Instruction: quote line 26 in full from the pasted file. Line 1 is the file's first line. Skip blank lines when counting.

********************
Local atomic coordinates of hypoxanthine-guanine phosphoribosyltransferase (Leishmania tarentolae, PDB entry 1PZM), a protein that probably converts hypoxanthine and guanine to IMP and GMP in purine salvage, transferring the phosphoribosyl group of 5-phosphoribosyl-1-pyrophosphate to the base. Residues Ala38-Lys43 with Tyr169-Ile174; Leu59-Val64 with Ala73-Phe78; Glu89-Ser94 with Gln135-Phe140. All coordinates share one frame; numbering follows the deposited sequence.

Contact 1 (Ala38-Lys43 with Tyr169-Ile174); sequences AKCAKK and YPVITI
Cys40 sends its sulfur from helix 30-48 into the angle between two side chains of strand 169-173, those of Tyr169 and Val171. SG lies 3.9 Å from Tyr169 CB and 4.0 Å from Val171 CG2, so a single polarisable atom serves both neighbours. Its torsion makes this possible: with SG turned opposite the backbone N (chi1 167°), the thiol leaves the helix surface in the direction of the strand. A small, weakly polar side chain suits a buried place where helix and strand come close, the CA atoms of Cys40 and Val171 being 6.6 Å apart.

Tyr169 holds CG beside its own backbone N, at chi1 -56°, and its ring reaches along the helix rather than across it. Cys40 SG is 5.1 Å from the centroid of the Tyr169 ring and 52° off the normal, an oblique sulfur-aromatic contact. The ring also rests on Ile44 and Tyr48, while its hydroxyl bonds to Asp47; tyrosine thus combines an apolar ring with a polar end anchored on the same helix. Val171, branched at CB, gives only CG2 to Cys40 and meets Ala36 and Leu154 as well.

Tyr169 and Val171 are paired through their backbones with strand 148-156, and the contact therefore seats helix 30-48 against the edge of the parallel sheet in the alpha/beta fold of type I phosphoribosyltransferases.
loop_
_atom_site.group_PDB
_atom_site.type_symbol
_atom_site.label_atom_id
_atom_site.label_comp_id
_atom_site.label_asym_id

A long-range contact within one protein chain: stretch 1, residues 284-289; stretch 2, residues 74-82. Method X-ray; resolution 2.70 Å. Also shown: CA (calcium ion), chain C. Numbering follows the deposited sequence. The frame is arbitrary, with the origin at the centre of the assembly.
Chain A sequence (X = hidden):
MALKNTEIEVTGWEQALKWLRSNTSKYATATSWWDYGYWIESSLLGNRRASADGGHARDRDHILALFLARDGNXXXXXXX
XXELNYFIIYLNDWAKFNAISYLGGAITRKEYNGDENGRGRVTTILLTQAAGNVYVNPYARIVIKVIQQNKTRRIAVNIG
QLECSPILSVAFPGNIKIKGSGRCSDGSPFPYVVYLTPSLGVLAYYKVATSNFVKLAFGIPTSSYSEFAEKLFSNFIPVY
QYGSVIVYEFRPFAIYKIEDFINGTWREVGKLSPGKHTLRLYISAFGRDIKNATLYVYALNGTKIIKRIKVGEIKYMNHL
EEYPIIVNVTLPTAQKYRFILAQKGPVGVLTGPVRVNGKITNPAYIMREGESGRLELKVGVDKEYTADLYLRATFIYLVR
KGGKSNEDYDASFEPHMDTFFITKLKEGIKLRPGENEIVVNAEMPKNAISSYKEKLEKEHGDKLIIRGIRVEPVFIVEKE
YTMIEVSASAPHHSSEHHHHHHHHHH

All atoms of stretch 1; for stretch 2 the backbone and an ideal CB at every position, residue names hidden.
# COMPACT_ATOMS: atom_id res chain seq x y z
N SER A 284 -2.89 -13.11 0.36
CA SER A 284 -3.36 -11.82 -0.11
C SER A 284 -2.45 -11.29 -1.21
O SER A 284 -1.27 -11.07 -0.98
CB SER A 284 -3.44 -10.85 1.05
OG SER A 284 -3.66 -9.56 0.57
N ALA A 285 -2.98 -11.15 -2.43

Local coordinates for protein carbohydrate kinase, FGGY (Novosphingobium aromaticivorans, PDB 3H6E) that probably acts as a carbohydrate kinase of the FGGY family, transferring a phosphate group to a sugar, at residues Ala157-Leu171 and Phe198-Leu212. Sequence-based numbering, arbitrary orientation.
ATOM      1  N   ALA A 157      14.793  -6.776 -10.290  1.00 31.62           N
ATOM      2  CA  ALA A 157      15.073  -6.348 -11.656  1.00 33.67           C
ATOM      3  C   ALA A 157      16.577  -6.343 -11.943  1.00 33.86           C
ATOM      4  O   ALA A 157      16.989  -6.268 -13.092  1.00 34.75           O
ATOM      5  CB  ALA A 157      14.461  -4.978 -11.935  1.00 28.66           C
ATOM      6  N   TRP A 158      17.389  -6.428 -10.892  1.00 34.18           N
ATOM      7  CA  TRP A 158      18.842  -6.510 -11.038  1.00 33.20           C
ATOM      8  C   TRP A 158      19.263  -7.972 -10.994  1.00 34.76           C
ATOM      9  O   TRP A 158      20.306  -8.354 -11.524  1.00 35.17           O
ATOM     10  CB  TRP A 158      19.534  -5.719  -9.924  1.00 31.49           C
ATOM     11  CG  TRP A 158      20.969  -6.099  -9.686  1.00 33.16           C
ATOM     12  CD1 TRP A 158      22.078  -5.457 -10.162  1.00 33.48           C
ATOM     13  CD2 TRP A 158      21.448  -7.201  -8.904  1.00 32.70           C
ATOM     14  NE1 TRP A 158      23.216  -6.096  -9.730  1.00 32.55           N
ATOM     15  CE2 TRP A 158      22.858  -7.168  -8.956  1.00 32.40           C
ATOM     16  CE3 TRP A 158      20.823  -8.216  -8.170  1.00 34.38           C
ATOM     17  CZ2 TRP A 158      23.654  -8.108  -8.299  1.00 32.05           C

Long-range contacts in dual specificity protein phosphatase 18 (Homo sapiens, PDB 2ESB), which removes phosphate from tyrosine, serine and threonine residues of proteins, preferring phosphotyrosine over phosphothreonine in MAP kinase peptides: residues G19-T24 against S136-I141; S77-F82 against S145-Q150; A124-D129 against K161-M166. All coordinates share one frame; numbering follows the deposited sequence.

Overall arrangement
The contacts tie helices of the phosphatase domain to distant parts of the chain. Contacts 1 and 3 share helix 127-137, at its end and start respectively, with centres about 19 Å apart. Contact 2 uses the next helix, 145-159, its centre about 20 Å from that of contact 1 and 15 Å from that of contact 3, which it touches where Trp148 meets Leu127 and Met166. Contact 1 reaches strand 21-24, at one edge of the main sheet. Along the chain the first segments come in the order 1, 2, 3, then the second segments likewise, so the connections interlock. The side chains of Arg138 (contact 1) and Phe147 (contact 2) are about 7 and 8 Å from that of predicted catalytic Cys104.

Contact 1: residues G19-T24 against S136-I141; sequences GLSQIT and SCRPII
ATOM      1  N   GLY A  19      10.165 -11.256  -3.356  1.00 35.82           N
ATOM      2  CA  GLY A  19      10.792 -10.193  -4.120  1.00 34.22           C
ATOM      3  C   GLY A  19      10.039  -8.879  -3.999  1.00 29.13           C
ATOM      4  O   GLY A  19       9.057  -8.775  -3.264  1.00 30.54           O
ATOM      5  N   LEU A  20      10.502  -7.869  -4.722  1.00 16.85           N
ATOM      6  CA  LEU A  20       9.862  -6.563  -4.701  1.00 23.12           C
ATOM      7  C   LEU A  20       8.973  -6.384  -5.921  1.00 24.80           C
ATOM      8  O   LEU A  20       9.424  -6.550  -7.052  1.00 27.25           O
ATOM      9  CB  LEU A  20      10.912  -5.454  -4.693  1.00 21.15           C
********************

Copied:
O SER A 284 -1.27 -11.07 -0.98